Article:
On the whole, I enjoyed the book, and he makes some great cases and writes in an interesting manner. The only criticism for his writing are the first couple of chapters “The Missing Part of the Puzzle Revealed—”and I’m not quite sure why they were included in this otherwise very interesting book. Maybe somehow I missed his sense of humor, but the rest of the book made up for the start I didn’t get.

I would recommend this book to anyone wanting to learn about abnormal versus normal psychology, and a bit about the “industry” that has grown up around “madness.”

The Psychopath Test on Amazon.com.

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71 Comments on "Book Review: The Psychopath Test"

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TB I saw that movie and loved it ~!! I bet Oxy could kill a goat with her cast iron skillet !~Someone mentioned the movie ‘ Cowboys and Alien’s’ here the other day, well I went to see that yesterday it was a thumbs up for me…~~!!!

Hens, I can turn people to PILLARS OF SALT with my stare. LOL I learned it at my mummy’s knee….my stare is almost as good as P-son’s, but I have to be MADDER’N A WET HEN to pull it off. It is when I get quiet and “that look” that I’m dangerous. It is when I am yelling that I am NOT dangerous, just when I am quiet—like a cat just before she pounces.

We used to have a nasty mouthed vet around here and I had him out to look at a cow and he got out of his truck just a cussing. She had a retained placenta and I needed blood drawn on her and needed her cleaned out. He drew the blood but sgtarted to leave and I asked him if he wasn’t going to clean her out and he said “I’m too old to get diseases” you do it. So I LOOKED AT HIM WITH **THAT*** LOOK and he asked me “Well, what do you want?” (He should not have asked a question he didn’t want the answer to) so I said “HOW ABOUT A VET THAT ISN’T AFRAID TO GET HIS HANDS DIRTY, DO YOU KNOW ANY?”

hE CAME OVER AND SHOOK HIS FINGER IN MY FACE. Bad mistake on his part. I QUIETLY said “get your finger out of my face now!” and I had THE LOOK on my face. Each word was softly said and separated from the other words carefully. He backed off me like I had pulled a rattle snake out of my pocket. So I can be very successfully assertive if I need to be.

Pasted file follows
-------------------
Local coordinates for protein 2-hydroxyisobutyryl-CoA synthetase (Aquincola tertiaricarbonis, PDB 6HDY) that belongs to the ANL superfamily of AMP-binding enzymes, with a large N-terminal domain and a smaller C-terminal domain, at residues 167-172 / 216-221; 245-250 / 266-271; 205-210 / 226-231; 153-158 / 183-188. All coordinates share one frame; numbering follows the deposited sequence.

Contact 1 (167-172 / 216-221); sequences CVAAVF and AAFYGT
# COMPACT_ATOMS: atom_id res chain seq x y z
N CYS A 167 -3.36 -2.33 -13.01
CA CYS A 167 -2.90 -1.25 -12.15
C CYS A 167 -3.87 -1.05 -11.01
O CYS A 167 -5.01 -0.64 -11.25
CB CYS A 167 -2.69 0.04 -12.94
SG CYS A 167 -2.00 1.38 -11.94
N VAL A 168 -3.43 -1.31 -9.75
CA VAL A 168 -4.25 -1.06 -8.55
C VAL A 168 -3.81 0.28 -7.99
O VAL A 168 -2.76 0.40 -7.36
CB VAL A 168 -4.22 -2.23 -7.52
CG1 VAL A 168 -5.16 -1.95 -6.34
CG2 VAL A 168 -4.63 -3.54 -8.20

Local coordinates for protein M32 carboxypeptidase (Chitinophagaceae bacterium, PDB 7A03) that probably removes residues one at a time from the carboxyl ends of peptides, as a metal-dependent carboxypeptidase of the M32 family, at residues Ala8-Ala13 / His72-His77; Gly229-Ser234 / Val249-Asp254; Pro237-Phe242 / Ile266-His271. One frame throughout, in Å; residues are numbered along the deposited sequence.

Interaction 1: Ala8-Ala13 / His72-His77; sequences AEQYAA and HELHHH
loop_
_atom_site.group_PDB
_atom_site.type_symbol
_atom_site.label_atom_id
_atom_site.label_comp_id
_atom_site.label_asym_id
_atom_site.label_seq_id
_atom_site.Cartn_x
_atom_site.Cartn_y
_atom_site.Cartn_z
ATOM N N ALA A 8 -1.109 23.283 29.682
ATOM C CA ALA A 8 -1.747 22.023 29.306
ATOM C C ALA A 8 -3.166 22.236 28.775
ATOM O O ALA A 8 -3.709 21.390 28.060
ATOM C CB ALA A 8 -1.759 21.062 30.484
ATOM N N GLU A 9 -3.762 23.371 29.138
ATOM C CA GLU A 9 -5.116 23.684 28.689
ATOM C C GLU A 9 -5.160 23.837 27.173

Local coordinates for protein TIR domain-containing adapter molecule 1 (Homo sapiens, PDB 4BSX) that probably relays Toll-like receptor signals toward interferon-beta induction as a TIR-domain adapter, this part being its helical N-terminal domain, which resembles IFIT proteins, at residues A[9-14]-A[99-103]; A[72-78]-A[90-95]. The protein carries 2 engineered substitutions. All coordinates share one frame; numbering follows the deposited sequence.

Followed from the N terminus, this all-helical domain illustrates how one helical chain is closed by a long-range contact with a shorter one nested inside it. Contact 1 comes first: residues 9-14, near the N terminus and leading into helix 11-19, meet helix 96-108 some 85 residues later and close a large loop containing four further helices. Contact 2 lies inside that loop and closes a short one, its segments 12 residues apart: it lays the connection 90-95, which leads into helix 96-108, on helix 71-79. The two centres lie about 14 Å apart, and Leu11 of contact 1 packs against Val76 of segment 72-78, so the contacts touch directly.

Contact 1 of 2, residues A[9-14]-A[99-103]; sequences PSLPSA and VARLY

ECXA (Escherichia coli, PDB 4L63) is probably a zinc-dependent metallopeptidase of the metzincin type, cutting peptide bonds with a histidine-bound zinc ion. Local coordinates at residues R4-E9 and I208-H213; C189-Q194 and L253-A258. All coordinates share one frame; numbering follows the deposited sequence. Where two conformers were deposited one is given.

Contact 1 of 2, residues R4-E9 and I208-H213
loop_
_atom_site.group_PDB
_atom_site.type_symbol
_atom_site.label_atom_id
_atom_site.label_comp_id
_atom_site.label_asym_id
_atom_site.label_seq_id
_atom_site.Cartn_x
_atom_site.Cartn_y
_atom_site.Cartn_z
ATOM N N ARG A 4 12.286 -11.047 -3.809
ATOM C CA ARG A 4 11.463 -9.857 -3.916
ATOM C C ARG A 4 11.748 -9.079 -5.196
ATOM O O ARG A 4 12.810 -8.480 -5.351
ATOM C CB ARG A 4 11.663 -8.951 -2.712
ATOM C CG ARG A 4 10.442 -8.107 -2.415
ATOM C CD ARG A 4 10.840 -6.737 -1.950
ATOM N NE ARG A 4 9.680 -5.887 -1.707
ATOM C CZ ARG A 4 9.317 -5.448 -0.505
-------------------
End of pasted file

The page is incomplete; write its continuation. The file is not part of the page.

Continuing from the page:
They have those fainting goats in Tennessee (really) which is a breed of goat if you scare it, it faints. So I guess you could get it scared by looking at it.

I think I’ll just stick to turning people to pillars of salt though. LOL

too funny you guys…

I am going nite nite…
you all have a good nite and may the Angels light on your pillows until the morning sunshine…



Hens: That movie is hilarious!!!!! LOLOLOLOL about your comment on Ox and her skillet!!!!! Too funny!

Hey, TB. How have you been?

kim: Hey, good and bad…with this adrenal fatigue! Had a bad day yesterday-ate some asparagus and it made me too acidic and gave me heartburn and itchy skin. Bleh! Better today! Thanks for asking and saying hello!!!!!

How have you been? GOOD, I hope! â¤

Ox: I was sick yesterday with my stomach so didn’t read on the book. I read the first chapter this AM and am on the second now. Actually, I found chapter one pretty interesting after all. I guess the ‘mystery’ is: we are all nuts? Or we are not all nuts? AHAHAHAHAHA! I love his warped self revealing writing style. Page 34 [after he had purchased the Psych textbook]where he quickly diagnosed himself with 12 different disorders is absolutely hilarious! *Arithmetic Learning Disorder[he didn’t want to do sums as a kid], *Parent-Child Relational Problem [when he didn’t want to do his homework as a child], *Caffeine Induced Disorder [drinking coffee], *Malingering Disorder [avoiding work] and most hilarious of all: *Nightmare Disorder [dreams of being pursued and declared a failure] where he said ALL his nightmares involved someone chasing him down the street while yelling, “You are a failure!” AHAHAHAHAHAAAA~Hilarious!

TB I am so glad you are enjoying that book! I thought it was really great! I’m on another reading binge…with all this hot weather outside there is nothing else to do and I ain’t gonna go outside if it is 115 degrees! LOL